Commentary: Where Are Appropriate Sites For Densification?

Rendering of the proposed Trackside Project
Rendering of the proposed Trackside Project

I was reading the most recent letter to the editor lamenting the Trackside Development, which was entitled, “Choose appropriate sites for densification.”

In it, the author notes, “The view presented is that densification is our only civic goal and that building high-rises in inappropriate places is the only way to achieve that goal.” He adds, “The widely approved plans I’m aware of call for densification of the core rather than out in the neighborhoods and there are large sections of the core up for sale right now, which means that appropriate densification is within reach.”

While I disagree with the majority of the thrust of Kevin Wolf’s recent op-ed on housing, I think he makes an important point, “high-density infill projects inevitably face opposition from their neighbors.”

Mr. Wolf adds, “More cars will be driving through neighborhoods. Views and the landscapes change. People worry about impacts to local property values and whether lower-income renters will be good neighbors.”

The city is faced with a three-fold problem when it comes to housing.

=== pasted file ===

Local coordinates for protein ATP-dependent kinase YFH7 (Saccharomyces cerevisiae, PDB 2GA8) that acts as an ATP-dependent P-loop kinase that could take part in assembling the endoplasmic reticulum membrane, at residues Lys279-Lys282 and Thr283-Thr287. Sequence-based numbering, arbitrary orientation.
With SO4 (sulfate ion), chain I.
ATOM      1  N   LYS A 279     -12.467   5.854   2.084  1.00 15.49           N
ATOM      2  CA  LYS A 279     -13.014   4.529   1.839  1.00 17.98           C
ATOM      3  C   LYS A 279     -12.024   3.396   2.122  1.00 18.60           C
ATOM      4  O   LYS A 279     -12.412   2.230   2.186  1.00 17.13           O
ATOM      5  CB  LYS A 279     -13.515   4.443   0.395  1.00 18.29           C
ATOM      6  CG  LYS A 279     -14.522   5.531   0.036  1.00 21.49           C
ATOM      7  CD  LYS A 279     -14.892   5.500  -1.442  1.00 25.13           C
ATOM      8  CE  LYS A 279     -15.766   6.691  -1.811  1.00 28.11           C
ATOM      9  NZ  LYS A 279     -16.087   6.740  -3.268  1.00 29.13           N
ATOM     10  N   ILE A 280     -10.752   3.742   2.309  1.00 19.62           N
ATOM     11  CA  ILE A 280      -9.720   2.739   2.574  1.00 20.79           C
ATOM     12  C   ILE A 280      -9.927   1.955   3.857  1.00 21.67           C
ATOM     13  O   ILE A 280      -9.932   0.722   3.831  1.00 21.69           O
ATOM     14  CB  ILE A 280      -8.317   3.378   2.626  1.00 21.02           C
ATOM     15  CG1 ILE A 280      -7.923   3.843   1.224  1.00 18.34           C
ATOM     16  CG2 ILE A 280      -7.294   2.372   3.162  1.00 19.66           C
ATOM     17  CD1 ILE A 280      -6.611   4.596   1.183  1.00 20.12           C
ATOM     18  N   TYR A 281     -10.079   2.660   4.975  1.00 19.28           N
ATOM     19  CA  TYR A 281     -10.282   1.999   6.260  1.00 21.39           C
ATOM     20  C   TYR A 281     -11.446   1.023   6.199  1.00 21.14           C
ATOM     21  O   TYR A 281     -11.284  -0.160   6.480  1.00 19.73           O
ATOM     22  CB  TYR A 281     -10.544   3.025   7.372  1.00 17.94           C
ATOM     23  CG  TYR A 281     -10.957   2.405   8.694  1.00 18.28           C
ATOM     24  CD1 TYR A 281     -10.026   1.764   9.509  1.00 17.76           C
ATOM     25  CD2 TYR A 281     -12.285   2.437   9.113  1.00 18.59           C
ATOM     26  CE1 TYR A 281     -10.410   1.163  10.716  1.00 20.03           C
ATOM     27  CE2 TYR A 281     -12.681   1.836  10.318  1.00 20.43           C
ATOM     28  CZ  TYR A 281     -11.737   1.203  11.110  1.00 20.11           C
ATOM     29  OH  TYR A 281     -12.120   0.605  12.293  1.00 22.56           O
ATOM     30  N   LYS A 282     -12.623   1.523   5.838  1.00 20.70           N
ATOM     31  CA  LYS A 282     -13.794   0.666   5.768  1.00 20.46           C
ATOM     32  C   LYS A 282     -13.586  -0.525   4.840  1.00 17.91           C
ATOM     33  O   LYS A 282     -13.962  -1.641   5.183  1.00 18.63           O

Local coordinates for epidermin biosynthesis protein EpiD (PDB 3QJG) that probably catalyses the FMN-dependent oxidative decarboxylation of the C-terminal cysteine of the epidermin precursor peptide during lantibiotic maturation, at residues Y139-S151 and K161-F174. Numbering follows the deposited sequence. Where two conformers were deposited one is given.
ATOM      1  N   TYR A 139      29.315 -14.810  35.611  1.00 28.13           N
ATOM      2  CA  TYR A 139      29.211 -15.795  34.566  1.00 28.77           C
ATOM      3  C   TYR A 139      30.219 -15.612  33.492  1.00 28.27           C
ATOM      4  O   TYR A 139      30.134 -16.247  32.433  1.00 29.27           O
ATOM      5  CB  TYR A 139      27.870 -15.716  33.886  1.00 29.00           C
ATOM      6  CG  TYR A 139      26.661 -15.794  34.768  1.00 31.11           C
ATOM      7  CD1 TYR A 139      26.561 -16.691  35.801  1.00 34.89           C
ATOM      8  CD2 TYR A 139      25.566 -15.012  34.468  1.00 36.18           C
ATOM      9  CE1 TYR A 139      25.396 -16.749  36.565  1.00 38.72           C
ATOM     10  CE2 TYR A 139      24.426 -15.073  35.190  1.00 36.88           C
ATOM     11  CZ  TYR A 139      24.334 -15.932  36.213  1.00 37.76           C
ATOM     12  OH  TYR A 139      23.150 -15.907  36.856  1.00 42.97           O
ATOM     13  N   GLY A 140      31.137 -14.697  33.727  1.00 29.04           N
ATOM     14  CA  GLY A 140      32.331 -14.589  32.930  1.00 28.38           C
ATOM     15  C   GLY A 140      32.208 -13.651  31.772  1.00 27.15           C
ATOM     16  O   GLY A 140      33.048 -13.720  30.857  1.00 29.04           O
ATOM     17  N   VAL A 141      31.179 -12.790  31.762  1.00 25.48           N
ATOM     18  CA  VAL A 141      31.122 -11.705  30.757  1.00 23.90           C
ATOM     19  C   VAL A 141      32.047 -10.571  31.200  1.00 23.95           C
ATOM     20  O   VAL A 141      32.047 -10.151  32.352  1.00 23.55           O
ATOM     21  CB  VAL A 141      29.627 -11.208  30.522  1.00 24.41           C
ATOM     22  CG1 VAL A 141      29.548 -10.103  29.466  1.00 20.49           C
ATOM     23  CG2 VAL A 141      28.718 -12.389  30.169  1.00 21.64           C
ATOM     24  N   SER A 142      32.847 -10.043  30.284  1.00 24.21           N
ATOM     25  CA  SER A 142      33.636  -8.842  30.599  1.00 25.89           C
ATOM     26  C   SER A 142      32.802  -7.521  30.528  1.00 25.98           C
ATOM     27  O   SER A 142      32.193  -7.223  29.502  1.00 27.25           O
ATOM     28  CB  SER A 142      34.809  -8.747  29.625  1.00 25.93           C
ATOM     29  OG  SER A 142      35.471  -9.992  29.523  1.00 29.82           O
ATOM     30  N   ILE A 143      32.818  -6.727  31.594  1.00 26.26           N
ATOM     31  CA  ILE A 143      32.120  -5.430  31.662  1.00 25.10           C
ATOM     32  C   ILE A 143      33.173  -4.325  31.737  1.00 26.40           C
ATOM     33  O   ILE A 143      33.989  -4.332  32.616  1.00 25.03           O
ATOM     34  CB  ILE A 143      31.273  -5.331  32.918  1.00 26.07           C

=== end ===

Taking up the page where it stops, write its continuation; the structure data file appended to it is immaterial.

First, most citizens are opposed to building on current agricultural land. In large part I think that is because most people who live in Davis prefer keeping Davis small. That is twisted into a selfish desire by some, but, at least for me, I have continued to live in Davis even though it means renting my housing because I prefer the smaller town to the big city, I like the schools, I like the intellectual and engaged atmosphere.

Bottom line is, while I am far from zero growth, I think most people in this town are living here because of what this town offers. I have lived in cities – Washington DC, St. Louis, Sacramento, etc. – and I prefer a college town like Davis to the big city experience.

Second, many will argue that if we are to preclude building on the periphery, then we have to build density in the core. I’m somewhat supportive of that alternative, but increasingly believe that is not a clean alternative either. Why? Because you are stuffing new housing next to people who live there and are accustomed to a certain atmosphere and lifestyle.

I’m sorry, but if I lived on the west side of I St, I would also be raising a ruckus about Trackside.

That leads to derisive calls about NIMBYism, but I think a lot of people who are opposed to Trackside, would be opposed to the same project in other neighborhoods, as well. They might not have the personal investment, but just because I come to city council to complain about speeding vehicles on my street, doesn’t mean that I think vehicles should speed on someone else’s street.